IOP distributions at different times after trabeculotomy ab interno using a Kahook dual blade. Trabeculotomy ab interno using a Kahook dual blade (KDB-LOT) alone or combined with phacoemulsification (phaco) was performed in patients with exfoliation glaucoma (EXG) or primary open angle glaucoma (POAG). The boxes represent the 25th, 50th, and 75th percentiles of IOP and cross marks show the average

Table 4 Reduction of mean intraocular pressure at each time point after surgery in EXG
Table 5 Reduction of mean intraocular pressure at each time point after surgery in POAG
Fig. 2
figure 2

Changes in IOP after trabeculotomy ab interno using a Kahook dual blade. Mean change in intraocular pressure (IOP) with standard error bars for patients with exfoliation glaucoma (EXG) or primary open-angle glaucoma (POAG) undergoing KDB trabeculotomy with (combined) or without (alone) phacoemulsification. Statistical analysis was performed using one-way analysis of variance with Bonferroni correction

IOP elevation and risk factors after KDB trabeculotomy

The Kaplan–Meier curve in Fig. 3 shows the time points when the IOP≥20 mmHg postoperatively. The IOP levels of 17 eyes with EXG (22.4%) and 11 eyes with POAG (19.6%) were persistently≥20 mmHg at all visits. Transient IOP elevations of≥20 mmHg for 3 months were observed in 43 eyes with EXG (56.6%) and 29 eyes with POAG (51.8%). IOP spikes occurred in 12 eyes with EXG (15.8%) and in 8 eyes with POAG (14.3%). Hyphema occurred in 15 eyes, and two eyes were subjected to anterior chamber wash out due to massive postoperative hyphema. Two eyes underwent micropulse transscleral cyclophotocoagulation, and one eye underwent trabeculectomy within three months after surgery. Table 6 shows the results of the logistic regression analysis for prognostic factors of IOP elevation after surgery. Every 1-year increment in age (OR = 0.866, 95% CI = 0.793–0.945) and combined cataract surgery (OR = 0.0674, 95% CI = 0.015–0.303) significantly reduced the risk of IOP≥20 mmHg, while preoperative medication numbers (OR = 2.02, 95% CI = 1.17–3.49) and higher IOP at day 1 (OR = 1.41, 95% CI = 1.18–1.68) significantly increased this risk.

Fig. 3
figure 3

Kaplan–Meier curve for all eyes for the onset of IOP≥20 mmHg after surgery. Dotted lines indicate the 95% confidence intervals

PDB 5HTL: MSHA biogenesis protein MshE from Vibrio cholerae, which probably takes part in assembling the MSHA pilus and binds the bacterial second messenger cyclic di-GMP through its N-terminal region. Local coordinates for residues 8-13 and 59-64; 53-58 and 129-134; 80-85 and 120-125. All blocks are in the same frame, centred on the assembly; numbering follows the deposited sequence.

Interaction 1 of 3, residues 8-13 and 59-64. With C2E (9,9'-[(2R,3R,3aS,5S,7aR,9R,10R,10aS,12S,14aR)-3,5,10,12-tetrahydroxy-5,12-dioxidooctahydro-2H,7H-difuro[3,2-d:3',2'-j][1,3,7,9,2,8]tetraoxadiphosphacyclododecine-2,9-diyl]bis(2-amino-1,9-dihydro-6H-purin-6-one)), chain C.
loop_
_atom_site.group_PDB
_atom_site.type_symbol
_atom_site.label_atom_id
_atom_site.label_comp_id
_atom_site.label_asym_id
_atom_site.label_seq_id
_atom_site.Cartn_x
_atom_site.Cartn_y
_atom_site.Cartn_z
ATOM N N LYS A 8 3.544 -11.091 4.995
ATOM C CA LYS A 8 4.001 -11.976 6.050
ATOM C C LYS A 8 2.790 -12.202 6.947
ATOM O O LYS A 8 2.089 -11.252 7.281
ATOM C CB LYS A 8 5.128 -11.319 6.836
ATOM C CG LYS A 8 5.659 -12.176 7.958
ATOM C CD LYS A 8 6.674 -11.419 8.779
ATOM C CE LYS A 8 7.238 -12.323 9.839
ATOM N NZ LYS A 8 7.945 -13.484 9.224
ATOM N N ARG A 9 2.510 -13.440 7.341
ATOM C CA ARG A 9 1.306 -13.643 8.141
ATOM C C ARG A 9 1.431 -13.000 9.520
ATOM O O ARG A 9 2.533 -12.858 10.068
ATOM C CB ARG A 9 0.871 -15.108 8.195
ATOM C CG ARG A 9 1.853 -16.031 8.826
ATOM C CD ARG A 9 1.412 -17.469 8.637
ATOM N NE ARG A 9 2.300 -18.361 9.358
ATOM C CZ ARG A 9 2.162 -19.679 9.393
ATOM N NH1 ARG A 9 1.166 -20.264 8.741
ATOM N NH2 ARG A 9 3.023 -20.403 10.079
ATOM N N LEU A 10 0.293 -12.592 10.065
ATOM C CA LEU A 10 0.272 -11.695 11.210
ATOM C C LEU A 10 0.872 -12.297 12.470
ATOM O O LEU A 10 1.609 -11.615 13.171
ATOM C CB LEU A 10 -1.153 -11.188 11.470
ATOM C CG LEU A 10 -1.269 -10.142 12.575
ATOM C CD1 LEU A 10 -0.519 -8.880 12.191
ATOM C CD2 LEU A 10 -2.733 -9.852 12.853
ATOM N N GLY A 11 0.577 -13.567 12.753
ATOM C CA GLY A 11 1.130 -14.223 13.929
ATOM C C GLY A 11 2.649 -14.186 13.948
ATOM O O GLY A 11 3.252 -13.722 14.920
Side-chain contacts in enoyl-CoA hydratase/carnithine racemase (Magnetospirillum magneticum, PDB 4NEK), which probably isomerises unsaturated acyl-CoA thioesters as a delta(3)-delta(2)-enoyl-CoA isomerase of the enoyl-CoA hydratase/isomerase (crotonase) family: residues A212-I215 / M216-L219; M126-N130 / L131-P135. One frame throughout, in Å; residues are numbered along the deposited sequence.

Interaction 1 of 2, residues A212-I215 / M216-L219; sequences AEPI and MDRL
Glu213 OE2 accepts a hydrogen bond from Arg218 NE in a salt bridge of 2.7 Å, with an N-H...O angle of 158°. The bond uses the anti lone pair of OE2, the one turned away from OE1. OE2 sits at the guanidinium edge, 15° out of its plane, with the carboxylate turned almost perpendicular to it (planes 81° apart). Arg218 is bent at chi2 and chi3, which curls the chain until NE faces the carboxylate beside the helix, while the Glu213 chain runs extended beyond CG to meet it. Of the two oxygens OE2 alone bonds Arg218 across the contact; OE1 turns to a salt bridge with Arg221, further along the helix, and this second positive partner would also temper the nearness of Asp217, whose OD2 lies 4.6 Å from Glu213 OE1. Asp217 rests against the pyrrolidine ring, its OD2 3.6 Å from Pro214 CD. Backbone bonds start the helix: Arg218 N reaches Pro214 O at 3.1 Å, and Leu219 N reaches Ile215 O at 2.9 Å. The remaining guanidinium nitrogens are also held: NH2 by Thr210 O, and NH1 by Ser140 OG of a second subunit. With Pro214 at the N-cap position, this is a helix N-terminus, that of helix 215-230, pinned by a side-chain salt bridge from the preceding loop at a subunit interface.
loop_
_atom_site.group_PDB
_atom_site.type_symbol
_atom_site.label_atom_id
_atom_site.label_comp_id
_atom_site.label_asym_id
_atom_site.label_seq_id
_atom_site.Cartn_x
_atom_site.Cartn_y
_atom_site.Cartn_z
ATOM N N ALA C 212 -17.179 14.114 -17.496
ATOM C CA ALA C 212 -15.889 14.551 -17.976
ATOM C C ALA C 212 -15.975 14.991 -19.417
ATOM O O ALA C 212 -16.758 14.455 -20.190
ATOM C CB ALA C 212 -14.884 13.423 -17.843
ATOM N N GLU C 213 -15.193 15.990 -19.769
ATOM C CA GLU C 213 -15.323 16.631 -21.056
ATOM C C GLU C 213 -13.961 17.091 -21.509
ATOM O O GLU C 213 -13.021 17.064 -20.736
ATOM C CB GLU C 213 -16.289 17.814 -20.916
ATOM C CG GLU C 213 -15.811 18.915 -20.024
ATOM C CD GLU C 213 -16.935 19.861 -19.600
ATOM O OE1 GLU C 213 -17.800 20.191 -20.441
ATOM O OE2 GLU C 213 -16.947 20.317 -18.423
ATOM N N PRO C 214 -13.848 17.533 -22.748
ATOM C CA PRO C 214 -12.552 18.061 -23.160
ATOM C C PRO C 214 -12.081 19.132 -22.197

Table 6 Results of logistic regression model analysis for risk factors for intraocular pressure elevation

High IOP on day 1 (OR = 1.1, 95% CI = 1.03–1.17) was also a risk factor for transient IOP elevation. Older patients (OR = 0.948, CI = 0.901–0.997) showed a lower risk of IOP spike occurrence.


In this study, we retrospectively followed the effects of KDB trabeculotomy in patients with POAG and EXG for six months, including the differences between KDB trabeculotomy alone and in combination with cataract surgery. In all four groups (EXG-alone, EXG-combined, POAG-alone, and POAG-combined), the IOP was decreased, the number of medications used was reduced, and postoperative IOP variability was greater with a standalone procedure than with a combined procedure.The risk of high IOP after surgery was higher in patients with a high IOP on postoperative day 1 and in patients who took more glaucoma medications before surgery; we also found a lower risk in older patients and in pseudophakic eyes.

Trabeculotomy ab interno is considered to have fewer complications than filtration surgery [4]. The risk of hypotony after trabeculotomy ab interno is very rare unless a cyclodialysis cleft occurs [11]. On the other hand, IOP spikes and increases have been reported to occur in 7.9–19.0% of patients undergoing trabeculotomy ab interno using a KDB [6, 7, 9, 12, 13]. In patients with a high IOP that persists after trabeculotomy ab interno, visual field defects may progress, or filtration surgery may be needed. Therefore, this study highlights the factors associated with IOP elevation and spikes after trabeculotomy ab interno using a KDB.

A procedure with concurrent phaco may facilitate the IOP-lowering effect of phaco alone [14], and the effect on IOP reduction is greater in eyes with pseudoexfoliation materials than in POAG eyes [15]. Sieck et al. reported that KDB trabeculotomy combined with cataract surgery decreases IOP more than KDB trabeculotomy alone [6]. Our results also showed that EXG-combined group achieved the lowest IOP among the EXG and POAG groups, and KDB-phaco the decreased a risk of postoperative IOP≥20 mmHg (Tables 45 and 6) which is consistent with these reports. However, Kaplan–Meier analysis of the onset of IOP≥20 mmHg with or without previous phaco showed that eyes with previous phaco significantly failed to achieve rapid postoperative IOP reduction (supplementary Fig. 1, p = 0.0427, log-rank test). In addition, the groups demonstrated an age bias; the KDB-alone group (n = 63, mean age = 75.98) included 33 pseudophakic eyes from patients with a higher mean age (80.99) than the KDB-combined group (mean ages = 77.32). Therefore, further prospective studies with more cases and less group biases are needed.

Blood reflux is an important sign of correct incision location, but IOP occasionally increases due to the associated hyphema. Our logistic analysis showed that hyphema was not correlated with IOP elevation (Table 6).